Let's Encrypt

Setting Up Let’s Encrypt with Node-Red & Home Assistant

Privacy is important in the smart home, and one of the primary reasons to use Home Assistant is because it is totally under control of the user, on your own network. Since writing these posts, setting up encryption with Hass & Node-Red has been the number one question I’ve been asked about my setup. So after being lazy and just leaving my software behind a VPN and firewall, I finally git around to setting up SSL support for both Home Assistant and Node-Red.

Read below for a guide to securing your smart home with Let’s Encrypt.


I am using Home Assistant on Hass.io. I have my own domain name, and my internet connection at home has a static IP address. My LAN is behind a standard consumer router. If you are using DuckDNS this will be a little different, but not much, see the Smart Home Hobby link below for DuckDNS specific instructions. Another important thing to watch out for – Let’s Encrypt will not work if other services are running on either port 80 or port 443. If you are clicking “Start” in Let’s Encrypt and nothing is happening, this is probably the issue (for me, Pi Hole was running on port 80).

Many thanks the Smart Home Hobby blog and Reddit user Wwalltt for helping pull the pieces together to make this happen.


In your home network router, you will need to forward some ports. Forward 80, 443, 8123, and 1880 from the external internet side to the IP address of your Pi on your internal network (ie. 192.168.0.xxx). This should be all that is necessary on the networking side, if not check to see if “NAT loopback” is an enabled option in your router settings.

80 and 443 are used by Let’s Encrypt, 8123 is Home Assistant, and 1880 is used by Node-Red.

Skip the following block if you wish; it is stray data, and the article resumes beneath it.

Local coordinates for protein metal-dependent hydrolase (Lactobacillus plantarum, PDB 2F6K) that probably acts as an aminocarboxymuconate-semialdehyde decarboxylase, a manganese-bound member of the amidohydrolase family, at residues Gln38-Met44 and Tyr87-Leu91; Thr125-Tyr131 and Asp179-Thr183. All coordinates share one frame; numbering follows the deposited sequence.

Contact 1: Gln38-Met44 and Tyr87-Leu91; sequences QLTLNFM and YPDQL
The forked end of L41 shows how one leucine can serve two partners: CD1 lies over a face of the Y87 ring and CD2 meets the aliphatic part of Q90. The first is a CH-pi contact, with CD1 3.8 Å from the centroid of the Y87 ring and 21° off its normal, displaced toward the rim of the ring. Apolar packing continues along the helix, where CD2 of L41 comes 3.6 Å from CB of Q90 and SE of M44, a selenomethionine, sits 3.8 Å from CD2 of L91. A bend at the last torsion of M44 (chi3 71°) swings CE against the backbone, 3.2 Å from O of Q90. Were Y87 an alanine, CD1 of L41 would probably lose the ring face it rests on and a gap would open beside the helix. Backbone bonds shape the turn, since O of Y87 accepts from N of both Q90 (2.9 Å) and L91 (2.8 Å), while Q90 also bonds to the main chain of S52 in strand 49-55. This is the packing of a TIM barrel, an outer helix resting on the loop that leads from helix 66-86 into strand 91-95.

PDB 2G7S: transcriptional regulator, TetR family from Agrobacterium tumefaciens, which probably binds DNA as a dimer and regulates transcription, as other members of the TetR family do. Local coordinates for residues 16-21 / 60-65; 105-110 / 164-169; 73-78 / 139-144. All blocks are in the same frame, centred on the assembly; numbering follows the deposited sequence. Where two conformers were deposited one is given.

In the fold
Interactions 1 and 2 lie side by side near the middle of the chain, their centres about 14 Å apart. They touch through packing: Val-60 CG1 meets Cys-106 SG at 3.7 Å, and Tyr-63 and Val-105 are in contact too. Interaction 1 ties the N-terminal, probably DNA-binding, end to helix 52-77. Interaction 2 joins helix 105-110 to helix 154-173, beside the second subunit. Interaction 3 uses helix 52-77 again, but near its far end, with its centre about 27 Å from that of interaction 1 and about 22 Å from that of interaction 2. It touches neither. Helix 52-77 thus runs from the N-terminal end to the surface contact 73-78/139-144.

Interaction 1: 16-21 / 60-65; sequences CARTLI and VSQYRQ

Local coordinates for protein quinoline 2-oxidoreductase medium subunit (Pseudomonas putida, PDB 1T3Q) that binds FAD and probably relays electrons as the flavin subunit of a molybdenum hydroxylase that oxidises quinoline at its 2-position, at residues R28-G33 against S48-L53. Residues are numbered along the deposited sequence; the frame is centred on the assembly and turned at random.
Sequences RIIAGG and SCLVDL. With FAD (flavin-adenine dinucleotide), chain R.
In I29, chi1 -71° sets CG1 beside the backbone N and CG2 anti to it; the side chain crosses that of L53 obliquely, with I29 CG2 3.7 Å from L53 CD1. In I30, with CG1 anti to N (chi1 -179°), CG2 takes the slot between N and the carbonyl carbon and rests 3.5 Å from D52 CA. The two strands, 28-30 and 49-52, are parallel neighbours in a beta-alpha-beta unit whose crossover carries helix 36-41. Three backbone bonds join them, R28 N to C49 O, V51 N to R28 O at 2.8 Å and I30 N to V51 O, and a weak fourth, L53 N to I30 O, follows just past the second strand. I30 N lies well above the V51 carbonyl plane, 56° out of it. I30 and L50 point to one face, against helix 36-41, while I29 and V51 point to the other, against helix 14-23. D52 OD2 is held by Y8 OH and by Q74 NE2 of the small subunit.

From the Hassio menu, you will see Let’s Encrypt in the default addon store.

Hassio Let's Encrypt

Hassio Let’s Encrypt

In the options for Let’s Encrypt, enter your email and domain name

 "email": "brad@myemail.com",
 "domains": [
 "certfile": "fullchain.pem",
 "keyfile": "privkey.pem"

Save the settings and hit “Start”. If everything went well, you will see the success message in your logs. If not, check to make sure port 80 is not already in use, and that you forwarded the ports listed above.

Let's Encrypt Success Message

Let’s Encrypt Success Message


Now that we have the certificate set up, we need to tell Hass to use it. Because the certificate is only valid for the fully qualified domain name we entered in the Let’s Encrypt options (hass.mydomain.com), all encrypted communication must make use of this domain. In Home Assistant’s configuration.yaml file we need to change our base URL to the FQDN and tell it where the certificates live.

 api_password: !secret http_password
 base_url: hass.mydomain.com:8123
 ssl_certificate: /ssl/fullchain.pem
 ssl_key: /ssl/privkey.pem

Restart Home Assistant, and you should be able to access it via https://hass.mydomain.com:8123


While we’re at it, we might as well enable encryption for Node-Red as well. In the Node-Red options:

Node-Red Config

Node-Red Config

Note that I have included passwords for both the Node-Red UI and the HTTP Node – since we are exposing this service to the internet, we definitely want to set a password, otherwise anyone will have access to Node-Red.

With that done, restart Node-Red and you should be able to access it at https://hass.yourdomain.com:1880

Now Home Assistant and Node-Red are both using encrypted connections. We just need to tell the Home Assistant nodes to connect using the new encrypted connection.